So this bill is blatantly unconstitutional. And what is Senator Hatch (along with Sen. Robert Bennett and the rest of the Utah delegation, except for new Rep. Jason Chaffetz) getting for this corrupt bargain? Another vote in the House of Representatives for two years. The bill would allow Utah and D.C. to elect representatives to the 112th Congress in November 2010. But Utah’s population growth almost certainly will result in its getting a fourth seat in the 2010 census anyway, so in the regular order of things it would have four seats in the 113th Congress elected in 2012. That means that all this whistling past the Constitution on the part of Utah’s members of Congress is to get one more vote for two years. Meanwhile, of course, the unconstitutional vote for the District of Columbia would be permanent.

It reminds me of the wonderful line from A Man for All Seasons when Sir Thomas More, thinking his friend Richard Rich has sold out his honor for very little, asks him (alluding to Matthew 16:26): “It profits a man nothing to give his soul for the whole world. But for Wales?”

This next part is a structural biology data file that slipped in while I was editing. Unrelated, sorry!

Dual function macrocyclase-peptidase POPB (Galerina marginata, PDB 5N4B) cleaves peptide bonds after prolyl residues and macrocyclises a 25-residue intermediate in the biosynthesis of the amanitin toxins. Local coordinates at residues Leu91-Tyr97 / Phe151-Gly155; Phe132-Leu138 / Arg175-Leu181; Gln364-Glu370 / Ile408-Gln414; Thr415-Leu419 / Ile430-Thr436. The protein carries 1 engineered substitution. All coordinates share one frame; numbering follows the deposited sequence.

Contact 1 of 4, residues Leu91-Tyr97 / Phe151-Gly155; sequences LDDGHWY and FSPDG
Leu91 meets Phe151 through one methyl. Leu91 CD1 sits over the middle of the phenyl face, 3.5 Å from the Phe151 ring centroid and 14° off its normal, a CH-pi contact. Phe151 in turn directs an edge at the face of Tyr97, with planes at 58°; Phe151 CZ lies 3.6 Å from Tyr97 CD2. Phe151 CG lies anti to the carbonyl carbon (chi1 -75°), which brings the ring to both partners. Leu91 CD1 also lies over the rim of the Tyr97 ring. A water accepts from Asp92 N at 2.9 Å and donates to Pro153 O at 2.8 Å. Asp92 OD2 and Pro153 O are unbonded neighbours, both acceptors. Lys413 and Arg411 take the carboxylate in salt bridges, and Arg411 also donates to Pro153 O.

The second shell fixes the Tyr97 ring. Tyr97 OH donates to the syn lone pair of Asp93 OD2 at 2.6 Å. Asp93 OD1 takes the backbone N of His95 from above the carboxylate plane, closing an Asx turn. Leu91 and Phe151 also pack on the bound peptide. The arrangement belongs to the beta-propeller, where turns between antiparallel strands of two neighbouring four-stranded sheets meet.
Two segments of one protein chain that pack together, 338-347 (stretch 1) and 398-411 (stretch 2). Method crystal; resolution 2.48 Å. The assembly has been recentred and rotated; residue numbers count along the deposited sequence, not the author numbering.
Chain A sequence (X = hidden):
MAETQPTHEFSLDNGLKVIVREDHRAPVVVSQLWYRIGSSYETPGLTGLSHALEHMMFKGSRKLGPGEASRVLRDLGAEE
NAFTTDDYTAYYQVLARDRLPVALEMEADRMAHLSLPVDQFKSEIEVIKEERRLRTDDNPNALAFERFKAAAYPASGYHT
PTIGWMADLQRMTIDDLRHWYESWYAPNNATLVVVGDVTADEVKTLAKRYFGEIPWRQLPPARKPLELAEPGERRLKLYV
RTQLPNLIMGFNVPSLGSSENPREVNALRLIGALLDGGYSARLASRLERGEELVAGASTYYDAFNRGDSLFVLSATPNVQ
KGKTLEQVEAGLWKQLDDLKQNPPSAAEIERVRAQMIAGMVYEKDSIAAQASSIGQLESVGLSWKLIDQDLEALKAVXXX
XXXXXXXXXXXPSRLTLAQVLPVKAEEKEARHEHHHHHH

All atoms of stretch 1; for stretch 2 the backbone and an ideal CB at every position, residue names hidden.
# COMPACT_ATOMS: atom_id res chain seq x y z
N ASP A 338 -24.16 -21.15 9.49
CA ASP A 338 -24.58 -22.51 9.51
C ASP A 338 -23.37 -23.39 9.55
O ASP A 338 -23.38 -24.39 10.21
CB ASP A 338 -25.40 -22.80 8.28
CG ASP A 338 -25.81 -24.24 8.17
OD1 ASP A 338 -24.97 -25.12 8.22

Senator Hatch and the state of Utah would trade the Constitution for one vote out of 437 for two years.

Cato Unbound on Controlling Terror

This month’s Cato Unbound began yesterday, with a fascinating title and topic: Keep Calm and Carry On: How to Talk about Terrorism.

The term is trite, perhaps, but terrorism is handily described as a form of psychological warfare. It’s a wonder, then, that more time and attention hasn’t been paid in official Washington to communications strategies pertaining to terrorism.

People elsewhere have been giving it focus, and the author of the lead article is Bill Burns, a research scientist at Decision Research and consultant at the Center for Risk and Economic Analysis of Terrorism Events. His piece is called “The Path Well Taken: Making the Right Decisions about Risks from Terrorism.”

You are hereby assigned it as reading, but here’s an inspiring quote from Burns’ closing paragraph:

America may yet offer the voice of calm and deliberative action to a world as shaken as we. And through these travails, we must lead by example, inspired by our constitutional freedoms and drawing from the best of our science and culture.